With inflation numbers benign, the Federal Reserve may have to cut interest rates to maintain growth. This would further dent the dollar, compared with the United Kingdom and the Eurozone, where interest rates are rising.
With magazine covers trumpeting the demise of the dollar, no wisdom is more conventional than the case for a weakening dollar. That makes a bet on the dollar the #1 no-brainer in currency markets today. The only question is in which direction.
The Japanese Yen
Measured by the amount of Big Mac you get for your money in Tokyo, the Japanese yen is the most undervalued currency in the world. It's also the only currency in the world that has lost value against the dollar.
The reason? Interest rates. With Japanese interest rates still just 0.5%, investors are borrowing in yen to invest in higher-yielding investments overseas. Throw in that Japan's economy has performed below expectations, and it's unlikely that you'll see a reversal in the yen's fortunes anytime soon.
Yet that's all the more reason that I am tipping that the yen is Warren Buffett's mystery currency bet.
Last December, the value of Euro notes circulating worldwide overtook the value of dollar bills. Worth seven times the largest dollar-denominated note -- and eight times Japan's ¥10,000 bill -- the five hundred Euro note is perfect for large, anonymous cash transactions. Hence, it's gaining popularity in Russia.
More importantly, the Eurozone economy is back. First quarter 2007 GDP growth came in at 3.1% year-over-year, beating original estimates of 2.9%. That led the European Central Bank to call for "strong vigilance" to stave off inflation -- a strong signal that interest rates are set to rise to 4% in June. All these are bullish for the Euro.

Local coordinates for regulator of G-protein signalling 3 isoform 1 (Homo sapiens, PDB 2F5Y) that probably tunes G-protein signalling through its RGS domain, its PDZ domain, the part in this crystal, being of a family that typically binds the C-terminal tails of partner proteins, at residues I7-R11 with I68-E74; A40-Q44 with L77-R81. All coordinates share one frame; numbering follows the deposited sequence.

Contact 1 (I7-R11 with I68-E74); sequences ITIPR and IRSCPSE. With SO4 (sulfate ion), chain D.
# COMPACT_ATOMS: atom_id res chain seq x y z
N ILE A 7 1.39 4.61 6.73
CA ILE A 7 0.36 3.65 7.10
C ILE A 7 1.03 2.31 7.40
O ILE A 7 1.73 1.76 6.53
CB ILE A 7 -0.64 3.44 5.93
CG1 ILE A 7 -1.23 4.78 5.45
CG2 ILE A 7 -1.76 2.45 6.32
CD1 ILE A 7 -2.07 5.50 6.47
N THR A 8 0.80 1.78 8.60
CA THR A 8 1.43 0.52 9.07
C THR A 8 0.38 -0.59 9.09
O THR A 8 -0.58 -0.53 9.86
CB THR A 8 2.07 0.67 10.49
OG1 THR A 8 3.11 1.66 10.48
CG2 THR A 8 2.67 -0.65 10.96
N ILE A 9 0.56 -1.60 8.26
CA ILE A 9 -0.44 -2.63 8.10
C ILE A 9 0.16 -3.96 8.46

The Pound Sterling
The pound sterling recently hit a 26-year high against the U.S. dollar. British GDP growth is still robust -- and set to continue at 3% this year -- the fastest since 2004. The cost? The U.K. inflation rate has jumped above 3%, well above the bank's 2% target. As a result, Bank of England Governor Mervyn King has hiked interest rates four times since August 2006. That's all bullish for the pound. The downside is the U.K. housing bubble -- one that higher interest rates could prick at any moment.
Commodity Currencies (Canadian Dollar, Australian Dollar)
Commodity currencies are the currencies of countries benefiting from the commodities boom. Both the Canadian dollar and the Australian dollar have recently hit record highs against a wide range of currencies.
The World's Biggest Casino: Buying Your Chips
ETFs are a liquid and cheap way to track the movements of eight currencies against the U.S. dollar. Today, you can buy ETFs that track the Euro (NYSEARCA:FXE), Yen (NYSE:FXY), Sterling (NYSE:FXB), Swiss Franc (NYSE:FXF), Mexican Peso (NYSEARCA:FXM), Swedish Krona (NYSE:FXS), Australian (NYSE:FXA) and Canadian Dollars (NYSE:FXC). Because ETFs are unleveraged, and currencies are less volatile than stocks, changes in currency values will seem glacial. It's unlikely that you'll have a $1-billion day like George Soros. But you won't blow up like Long Term Capital Management either.